Take the 2-minute tour ×
Ask Patents is a question and answer site for people interested in improving and participating in the patent system. It's 100% free, no registration required.

Microsoft filed US20120227028 Graphical programming object population user interface autogeneration, which describes the automatic generation of GUIs to instantiate objects. I vaguely recall seeing a implementation of this concept in Java somewhere. Are there any other examples of prior art, or is my memory just bad? Here is the claim 1:

A computer-readable non-transitory storage medium configured with data and with instructions that when executed by at least one processor causes the processor(s) to perform a process for utilizing an instance of an object type in a graphical programming environment, the instance having at least one field defined by the object type, each field of the instance having a name and capable of being assigned a value, the process comprising the steps of:

  • receiving a selection that identifies the instance of the object type;
  • automatically determining what fields are defined for the object type instance;
  • automatically generating an instance data population user interface in the graphical programming environment;
  • and displaying at least the following in the user interface:
    • the name of each field that is defined for the object type instance,
    • and a currently assigned value for each field that currently has an assigned value.
share|improve this question
add comment

10 Answers 10

up vote 7 down vote accepted

Sounds like Naked Objects. Apache Isis is mentioned in the Wikipedia article. I remember running something similar for C++ in the late 90's.

share|improve this answer
add comment

Well, a good place to look would be the NetBeans release notes:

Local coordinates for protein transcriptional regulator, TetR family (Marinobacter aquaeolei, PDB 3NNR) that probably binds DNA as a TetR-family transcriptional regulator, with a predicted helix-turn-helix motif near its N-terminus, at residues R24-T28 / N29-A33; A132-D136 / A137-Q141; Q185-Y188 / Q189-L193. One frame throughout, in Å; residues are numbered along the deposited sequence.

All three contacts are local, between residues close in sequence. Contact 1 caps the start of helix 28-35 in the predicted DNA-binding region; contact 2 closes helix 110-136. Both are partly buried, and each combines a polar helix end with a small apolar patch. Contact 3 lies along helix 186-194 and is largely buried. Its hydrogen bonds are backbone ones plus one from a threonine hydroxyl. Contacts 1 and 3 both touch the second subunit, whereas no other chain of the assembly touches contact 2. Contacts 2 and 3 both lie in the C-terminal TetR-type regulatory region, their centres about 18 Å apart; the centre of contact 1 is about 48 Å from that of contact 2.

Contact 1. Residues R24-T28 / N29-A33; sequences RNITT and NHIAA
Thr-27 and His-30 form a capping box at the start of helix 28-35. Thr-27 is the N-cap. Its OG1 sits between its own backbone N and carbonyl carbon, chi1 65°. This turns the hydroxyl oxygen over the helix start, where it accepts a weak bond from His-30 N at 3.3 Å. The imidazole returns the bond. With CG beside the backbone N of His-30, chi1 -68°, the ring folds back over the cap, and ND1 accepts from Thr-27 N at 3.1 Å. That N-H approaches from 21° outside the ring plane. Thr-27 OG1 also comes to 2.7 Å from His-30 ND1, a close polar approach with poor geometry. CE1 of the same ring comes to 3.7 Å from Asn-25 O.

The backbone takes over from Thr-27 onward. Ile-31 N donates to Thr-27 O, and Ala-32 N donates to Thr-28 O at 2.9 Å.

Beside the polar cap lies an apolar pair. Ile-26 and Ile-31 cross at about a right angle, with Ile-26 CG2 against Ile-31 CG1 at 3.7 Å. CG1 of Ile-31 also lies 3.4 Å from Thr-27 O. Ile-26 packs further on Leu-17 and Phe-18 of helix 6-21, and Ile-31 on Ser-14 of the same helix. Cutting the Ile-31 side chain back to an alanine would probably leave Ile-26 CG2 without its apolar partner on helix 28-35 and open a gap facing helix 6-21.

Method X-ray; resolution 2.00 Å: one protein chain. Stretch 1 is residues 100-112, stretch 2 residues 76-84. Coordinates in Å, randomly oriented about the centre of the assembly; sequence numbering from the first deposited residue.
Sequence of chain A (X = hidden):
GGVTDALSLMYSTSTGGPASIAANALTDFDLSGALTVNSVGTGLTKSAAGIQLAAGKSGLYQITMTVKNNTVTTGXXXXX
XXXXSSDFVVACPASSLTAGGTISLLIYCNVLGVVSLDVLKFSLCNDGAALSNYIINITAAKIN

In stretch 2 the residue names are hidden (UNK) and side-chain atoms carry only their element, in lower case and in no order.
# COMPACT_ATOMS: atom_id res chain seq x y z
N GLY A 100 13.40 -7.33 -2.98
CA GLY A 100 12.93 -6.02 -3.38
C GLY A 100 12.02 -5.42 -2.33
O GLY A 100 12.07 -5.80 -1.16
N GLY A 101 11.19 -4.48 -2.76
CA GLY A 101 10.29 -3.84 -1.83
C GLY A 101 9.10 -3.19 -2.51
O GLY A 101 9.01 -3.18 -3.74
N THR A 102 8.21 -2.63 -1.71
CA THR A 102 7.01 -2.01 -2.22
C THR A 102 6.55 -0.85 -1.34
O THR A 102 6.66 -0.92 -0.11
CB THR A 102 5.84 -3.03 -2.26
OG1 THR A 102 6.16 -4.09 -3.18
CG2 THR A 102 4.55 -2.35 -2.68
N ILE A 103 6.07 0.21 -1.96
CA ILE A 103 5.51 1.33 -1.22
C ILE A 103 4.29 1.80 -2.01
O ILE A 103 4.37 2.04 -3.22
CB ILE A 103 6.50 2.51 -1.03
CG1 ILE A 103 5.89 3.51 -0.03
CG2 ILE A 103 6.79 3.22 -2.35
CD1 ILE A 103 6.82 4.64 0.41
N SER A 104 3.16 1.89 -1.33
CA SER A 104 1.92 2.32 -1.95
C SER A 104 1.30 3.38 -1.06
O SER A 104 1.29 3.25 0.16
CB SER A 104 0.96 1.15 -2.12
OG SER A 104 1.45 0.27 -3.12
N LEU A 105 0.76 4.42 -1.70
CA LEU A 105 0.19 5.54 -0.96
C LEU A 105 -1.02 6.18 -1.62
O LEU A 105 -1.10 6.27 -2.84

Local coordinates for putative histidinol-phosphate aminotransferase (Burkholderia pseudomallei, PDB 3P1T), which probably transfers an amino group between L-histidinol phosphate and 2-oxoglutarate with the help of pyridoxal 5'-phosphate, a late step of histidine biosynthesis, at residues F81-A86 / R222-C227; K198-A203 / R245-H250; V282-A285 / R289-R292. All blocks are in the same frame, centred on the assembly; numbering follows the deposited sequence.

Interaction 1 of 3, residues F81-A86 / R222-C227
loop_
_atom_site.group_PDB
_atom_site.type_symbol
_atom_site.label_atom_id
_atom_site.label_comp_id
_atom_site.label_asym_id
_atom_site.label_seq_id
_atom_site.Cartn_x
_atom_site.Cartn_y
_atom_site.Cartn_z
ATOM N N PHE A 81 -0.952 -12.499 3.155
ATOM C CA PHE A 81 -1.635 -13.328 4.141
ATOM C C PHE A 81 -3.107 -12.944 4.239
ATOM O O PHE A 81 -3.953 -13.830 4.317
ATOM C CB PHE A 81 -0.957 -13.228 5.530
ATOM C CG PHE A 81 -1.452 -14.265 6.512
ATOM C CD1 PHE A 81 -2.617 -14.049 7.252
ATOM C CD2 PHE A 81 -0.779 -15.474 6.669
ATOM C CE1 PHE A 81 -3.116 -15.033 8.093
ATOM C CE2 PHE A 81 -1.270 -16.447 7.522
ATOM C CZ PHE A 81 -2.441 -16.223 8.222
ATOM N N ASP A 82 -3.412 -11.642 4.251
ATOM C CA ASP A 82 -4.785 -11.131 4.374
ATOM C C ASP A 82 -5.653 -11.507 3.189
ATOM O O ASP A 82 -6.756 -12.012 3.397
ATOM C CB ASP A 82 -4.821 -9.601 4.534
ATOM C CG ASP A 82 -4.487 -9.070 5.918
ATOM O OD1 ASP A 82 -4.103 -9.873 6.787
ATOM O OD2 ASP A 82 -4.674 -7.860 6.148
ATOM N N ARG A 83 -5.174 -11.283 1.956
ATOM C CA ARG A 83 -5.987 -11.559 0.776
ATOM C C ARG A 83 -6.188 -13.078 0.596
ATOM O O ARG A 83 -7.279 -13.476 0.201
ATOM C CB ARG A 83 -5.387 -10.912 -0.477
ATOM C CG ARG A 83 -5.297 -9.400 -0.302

http://netbeans.org/community/releases/old.html

NetBeans is a Java IDE that's rougly the Java equivalent a Visual Studio. Seeing that Microsoft's patent was issued in 2012 and NetBeans has been around for a while, you might find something there.

share|improve this answer
    
Ah. Thanks. I couldn't find it there, but I remember that this was part of the JavaBeans spec –  Johm Don Sep 20 '12 at 18:35
    
Patent issue date doesn't matter as much as "priority date", which is usually based on the filing date, unless proof of prior "invention" can be provided. This is changing in 2013, to a "first-to-file" system. –  John Sep 20 '12 at 20:08
    
The relevant date isn't the issue date but the priority date, which here (as in most cases) is the filing date: March 3, 2011. Did NetBeans have a similar feature before that date? (It's enough if the code is publicly downloadable from a version control system, it doesn't have to be a formal release.) –  Gilles Sep 22 '12 at 23:58
    
See separate post below re: Netbeans Profiler Heapwalk, with FieldsBrowserControllerUI.class and InstancesControllerUI.class. –  Andrew Schulman Mar 6 at 19:49
add comment

Would something like Glade count?

What is Glade?

Glade is a RAD tool to enable quick & easy development of user interfaces for the GTK+
toolkit and the GNOME desktop environment.

The user interfaces designed in Glade are saved as XML, and by using the GtkBuilder GTK+
object these can be loaded by applications dynamically as needed. 
share|improve this answer
2  
I would say no, because it specifies the GUIs are created automatically –  Johm Don Sep 20 '12 at 19:29
add comment